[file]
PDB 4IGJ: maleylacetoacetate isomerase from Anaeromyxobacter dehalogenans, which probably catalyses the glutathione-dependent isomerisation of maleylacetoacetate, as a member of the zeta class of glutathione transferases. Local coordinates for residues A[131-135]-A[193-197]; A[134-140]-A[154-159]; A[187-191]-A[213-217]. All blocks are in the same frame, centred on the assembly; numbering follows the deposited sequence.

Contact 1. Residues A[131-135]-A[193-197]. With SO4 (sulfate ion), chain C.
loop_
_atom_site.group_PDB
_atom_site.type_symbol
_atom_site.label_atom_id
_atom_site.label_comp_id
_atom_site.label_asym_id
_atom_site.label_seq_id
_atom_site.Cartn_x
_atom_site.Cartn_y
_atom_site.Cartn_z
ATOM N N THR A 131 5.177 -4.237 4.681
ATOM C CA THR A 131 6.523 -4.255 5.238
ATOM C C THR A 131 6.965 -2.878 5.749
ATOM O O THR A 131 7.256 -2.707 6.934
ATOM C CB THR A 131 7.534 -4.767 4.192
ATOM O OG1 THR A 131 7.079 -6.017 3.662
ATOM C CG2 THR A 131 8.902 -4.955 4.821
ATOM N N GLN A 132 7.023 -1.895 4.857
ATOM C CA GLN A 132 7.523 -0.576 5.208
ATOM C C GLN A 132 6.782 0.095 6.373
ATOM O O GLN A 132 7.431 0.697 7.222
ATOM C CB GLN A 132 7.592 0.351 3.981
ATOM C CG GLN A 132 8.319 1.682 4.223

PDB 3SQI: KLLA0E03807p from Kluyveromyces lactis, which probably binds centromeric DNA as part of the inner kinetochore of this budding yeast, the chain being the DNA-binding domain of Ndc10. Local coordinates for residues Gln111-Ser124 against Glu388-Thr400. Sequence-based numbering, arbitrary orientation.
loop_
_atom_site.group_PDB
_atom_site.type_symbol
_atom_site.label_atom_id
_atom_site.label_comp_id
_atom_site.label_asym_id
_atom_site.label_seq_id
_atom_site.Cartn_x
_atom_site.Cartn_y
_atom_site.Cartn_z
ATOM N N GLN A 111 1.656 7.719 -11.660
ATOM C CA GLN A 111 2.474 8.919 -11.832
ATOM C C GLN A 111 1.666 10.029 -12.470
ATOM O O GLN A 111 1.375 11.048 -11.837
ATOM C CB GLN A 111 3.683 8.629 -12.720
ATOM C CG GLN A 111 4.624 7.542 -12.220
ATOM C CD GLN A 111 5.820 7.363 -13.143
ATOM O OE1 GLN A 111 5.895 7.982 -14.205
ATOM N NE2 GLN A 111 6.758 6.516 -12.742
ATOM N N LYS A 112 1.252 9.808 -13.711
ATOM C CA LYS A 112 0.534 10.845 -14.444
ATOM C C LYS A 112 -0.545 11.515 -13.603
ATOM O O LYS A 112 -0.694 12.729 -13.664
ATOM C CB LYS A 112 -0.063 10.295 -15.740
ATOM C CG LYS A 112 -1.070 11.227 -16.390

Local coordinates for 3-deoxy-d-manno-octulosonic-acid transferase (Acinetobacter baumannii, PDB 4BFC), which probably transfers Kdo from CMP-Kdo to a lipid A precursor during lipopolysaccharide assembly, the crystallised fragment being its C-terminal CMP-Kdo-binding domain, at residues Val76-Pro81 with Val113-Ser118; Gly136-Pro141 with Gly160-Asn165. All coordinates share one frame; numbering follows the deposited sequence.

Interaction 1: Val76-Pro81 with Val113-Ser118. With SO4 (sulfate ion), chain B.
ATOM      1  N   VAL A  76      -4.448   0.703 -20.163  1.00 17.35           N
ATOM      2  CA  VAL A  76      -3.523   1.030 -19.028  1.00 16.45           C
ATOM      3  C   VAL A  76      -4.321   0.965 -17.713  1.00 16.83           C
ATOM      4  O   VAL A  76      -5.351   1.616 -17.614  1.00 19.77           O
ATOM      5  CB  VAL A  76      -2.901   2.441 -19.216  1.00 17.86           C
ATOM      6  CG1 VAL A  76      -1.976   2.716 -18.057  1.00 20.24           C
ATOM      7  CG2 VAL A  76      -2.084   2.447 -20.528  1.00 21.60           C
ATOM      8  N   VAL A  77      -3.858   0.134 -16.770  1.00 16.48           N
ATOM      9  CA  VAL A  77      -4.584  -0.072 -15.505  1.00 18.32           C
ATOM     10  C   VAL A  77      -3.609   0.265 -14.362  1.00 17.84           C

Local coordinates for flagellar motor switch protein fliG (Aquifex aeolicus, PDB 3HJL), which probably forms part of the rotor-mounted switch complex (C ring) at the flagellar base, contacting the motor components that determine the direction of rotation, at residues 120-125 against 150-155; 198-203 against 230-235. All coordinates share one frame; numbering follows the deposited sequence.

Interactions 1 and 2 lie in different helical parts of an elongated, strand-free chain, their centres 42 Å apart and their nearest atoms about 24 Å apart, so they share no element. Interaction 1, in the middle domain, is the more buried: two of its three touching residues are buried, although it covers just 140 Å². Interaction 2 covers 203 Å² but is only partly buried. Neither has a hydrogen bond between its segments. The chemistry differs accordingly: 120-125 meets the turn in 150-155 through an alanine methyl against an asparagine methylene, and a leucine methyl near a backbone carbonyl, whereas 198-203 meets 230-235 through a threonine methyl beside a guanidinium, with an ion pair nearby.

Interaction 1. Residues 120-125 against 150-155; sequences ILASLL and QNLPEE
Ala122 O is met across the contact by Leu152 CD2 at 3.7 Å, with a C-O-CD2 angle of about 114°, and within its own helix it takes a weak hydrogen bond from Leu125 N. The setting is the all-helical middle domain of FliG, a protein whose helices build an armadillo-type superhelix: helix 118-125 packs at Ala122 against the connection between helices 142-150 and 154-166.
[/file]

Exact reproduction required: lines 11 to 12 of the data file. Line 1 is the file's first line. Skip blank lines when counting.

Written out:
_atom_site.Cartn_y
_atom_site.Cartn_z